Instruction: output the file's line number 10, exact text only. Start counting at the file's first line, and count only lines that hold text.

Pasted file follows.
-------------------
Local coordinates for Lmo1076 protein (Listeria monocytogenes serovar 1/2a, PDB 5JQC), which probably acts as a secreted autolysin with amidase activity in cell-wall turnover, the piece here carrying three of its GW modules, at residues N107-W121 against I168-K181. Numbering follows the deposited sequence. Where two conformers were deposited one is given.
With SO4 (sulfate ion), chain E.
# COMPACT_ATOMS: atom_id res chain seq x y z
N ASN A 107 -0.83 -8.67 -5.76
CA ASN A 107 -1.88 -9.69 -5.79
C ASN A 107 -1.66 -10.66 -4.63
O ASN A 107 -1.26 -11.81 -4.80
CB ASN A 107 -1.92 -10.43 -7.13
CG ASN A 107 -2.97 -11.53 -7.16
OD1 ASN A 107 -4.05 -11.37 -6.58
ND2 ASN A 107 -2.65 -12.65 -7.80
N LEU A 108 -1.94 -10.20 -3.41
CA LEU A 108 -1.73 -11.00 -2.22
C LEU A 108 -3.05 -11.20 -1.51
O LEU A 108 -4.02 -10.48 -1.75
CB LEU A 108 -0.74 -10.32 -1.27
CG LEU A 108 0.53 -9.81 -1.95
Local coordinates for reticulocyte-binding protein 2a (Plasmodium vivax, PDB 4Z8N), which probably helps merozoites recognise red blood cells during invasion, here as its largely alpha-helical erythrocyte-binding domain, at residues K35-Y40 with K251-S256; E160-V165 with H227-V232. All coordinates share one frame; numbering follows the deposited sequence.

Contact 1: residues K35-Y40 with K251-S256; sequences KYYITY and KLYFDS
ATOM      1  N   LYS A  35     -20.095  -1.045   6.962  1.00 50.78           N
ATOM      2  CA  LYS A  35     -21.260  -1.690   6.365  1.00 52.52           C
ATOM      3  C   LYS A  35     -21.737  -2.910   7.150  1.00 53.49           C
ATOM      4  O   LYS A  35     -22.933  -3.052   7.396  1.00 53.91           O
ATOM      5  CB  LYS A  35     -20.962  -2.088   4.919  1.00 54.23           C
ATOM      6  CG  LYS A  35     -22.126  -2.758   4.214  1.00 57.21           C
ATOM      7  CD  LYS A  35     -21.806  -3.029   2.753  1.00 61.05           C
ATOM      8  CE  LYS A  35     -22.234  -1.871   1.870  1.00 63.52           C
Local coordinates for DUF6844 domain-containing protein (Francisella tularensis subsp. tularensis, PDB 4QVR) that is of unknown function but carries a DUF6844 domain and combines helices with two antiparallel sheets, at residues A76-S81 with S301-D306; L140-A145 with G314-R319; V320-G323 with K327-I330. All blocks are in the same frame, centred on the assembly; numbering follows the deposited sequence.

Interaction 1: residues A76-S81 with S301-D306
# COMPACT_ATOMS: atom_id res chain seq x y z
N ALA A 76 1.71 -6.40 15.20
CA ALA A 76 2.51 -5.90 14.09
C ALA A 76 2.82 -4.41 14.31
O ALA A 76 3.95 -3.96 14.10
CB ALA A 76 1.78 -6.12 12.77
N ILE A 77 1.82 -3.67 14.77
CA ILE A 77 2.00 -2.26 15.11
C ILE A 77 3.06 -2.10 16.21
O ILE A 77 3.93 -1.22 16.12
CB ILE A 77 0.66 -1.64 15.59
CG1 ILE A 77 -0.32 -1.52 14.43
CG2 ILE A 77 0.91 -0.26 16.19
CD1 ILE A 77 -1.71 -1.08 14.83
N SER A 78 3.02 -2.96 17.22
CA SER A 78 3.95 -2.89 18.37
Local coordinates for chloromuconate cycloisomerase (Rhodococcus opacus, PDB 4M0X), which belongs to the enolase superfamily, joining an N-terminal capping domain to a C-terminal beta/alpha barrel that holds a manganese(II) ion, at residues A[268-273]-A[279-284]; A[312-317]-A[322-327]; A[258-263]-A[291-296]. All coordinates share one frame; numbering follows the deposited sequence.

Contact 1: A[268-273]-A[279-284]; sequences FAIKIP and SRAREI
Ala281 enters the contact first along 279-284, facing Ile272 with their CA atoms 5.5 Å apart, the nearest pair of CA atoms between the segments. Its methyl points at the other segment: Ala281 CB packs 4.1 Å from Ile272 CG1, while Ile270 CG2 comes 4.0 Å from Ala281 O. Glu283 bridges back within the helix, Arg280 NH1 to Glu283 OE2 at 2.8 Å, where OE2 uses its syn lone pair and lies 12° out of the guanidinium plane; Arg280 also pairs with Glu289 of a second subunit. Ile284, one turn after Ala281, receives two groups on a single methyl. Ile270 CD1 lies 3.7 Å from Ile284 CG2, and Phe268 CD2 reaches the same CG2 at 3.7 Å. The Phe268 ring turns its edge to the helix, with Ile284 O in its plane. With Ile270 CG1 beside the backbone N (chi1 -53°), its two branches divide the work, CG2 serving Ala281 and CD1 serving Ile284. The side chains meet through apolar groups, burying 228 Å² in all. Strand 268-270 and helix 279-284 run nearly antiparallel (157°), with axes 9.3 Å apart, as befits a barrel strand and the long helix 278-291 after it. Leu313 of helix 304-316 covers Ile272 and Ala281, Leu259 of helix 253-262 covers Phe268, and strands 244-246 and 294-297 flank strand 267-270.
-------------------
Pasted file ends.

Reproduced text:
OD1 ASN A 107 -4.05 -11.37 -6.58